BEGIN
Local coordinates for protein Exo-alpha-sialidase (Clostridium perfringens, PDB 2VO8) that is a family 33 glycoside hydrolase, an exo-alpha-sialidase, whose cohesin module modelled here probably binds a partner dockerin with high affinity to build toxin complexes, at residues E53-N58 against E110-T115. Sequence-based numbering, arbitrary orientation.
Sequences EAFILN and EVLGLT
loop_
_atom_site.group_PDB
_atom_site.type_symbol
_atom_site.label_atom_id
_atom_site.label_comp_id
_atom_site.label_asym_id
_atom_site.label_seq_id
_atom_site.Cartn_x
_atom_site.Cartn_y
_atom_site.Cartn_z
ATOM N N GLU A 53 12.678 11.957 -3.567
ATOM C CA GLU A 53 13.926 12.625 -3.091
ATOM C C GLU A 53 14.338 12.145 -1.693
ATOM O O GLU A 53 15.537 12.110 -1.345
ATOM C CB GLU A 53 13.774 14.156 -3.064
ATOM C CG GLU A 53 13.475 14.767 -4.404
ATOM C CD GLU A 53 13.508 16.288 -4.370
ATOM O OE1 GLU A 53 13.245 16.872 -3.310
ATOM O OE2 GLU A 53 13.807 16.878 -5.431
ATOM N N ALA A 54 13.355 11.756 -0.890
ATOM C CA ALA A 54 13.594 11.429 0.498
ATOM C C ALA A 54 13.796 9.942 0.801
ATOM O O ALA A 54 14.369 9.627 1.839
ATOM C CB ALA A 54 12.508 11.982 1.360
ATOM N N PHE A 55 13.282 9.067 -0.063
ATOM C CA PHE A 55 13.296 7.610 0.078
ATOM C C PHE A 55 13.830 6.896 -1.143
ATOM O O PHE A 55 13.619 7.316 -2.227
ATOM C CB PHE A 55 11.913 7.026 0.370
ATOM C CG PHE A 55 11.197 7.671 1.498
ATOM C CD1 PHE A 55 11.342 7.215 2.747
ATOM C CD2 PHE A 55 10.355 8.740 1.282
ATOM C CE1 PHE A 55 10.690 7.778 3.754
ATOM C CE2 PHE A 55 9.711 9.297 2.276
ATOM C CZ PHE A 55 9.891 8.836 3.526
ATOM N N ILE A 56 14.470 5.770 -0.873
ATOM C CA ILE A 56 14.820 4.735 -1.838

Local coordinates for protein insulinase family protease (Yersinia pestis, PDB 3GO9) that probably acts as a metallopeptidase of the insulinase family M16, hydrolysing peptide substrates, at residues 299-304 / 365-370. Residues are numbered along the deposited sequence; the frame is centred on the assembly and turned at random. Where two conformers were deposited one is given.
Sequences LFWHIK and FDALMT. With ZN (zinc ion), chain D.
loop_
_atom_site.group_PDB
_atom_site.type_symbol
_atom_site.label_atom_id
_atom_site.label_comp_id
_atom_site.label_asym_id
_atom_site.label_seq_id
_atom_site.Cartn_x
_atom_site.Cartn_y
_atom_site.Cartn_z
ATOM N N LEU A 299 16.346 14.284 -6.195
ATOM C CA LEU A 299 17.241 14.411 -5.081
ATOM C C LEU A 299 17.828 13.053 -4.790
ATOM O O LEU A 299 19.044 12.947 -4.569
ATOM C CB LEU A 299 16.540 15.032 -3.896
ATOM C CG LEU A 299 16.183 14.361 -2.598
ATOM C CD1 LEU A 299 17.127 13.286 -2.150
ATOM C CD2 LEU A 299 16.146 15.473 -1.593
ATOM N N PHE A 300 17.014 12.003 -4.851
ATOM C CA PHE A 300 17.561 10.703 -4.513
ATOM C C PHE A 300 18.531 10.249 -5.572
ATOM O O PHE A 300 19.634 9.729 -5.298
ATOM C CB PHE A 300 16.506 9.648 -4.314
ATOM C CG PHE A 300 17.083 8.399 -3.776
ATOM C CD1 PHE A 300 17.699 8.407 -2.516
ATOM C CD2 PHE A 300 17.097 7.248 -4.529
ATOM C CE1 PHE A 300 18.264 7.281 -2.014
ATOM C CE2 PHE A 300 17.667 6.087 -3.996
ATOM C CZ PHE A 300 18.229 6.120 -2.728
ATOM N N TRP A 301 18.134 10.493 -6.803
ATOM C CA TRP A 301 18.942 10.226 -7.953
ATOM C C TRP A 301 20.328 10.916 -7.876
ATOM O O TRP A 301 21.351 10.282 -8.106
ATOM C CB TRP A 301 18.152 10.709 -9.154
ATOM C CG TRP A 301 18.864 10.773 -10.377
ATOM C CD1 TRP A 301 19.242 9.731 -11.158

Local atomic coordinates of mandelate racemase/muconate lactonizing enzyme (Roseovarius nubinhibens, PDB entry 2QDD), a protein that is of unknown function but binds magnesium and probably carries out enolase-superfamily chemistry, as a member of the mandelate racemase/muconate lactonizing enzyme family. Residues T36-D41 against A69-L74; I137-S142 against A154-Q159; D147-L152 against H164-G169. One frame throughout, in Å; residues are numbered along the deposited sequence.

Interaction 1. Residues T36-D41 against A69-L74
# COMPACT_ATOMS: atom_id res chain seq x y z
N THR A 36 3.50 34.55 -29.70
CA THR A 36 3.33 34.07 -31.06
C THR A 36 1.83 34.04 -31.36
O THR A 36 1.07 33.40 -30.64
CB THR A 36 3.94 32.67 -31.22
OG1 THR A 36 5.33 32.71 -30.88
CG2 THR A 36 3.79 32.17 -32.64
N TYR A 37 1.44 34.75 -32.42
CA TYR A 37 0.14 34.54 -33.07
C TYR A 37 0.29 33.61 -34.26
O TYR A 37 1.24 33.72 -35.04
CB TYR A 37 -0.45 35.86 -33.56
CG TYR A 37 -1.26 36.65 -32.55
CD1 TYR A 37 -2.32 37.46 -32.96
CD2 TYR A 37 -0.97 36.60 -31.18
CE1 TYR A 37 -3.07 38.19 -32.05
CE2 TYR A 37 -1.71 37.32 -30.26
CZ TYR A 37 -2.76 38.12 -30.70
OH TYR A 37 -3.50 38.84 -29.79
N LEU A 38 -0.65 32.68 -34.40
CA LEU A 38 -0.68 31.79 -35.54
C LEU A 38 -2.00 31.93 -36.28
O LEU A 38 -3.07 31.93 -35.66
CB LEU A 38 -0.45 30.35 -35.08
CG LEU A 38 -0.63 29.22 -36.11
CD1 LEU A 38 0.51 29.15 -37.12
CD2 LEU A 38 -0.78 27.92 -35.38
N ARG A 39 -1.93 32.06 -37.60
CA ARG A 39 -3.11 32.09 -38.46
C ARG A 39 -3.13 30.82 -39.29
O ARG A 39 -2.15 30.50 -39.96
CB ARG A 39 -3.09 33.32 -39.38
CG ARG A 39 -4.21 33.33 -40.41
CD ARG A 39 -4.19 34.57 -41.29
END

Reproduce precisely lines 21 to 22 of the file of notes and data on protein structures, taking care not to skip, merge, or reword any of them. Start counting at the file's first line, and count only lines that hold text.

ATOM O OE2 GLU A 53 13.807 16.878 -5.431
ATOM N N ALA A 54 13.355 11.756 -0.890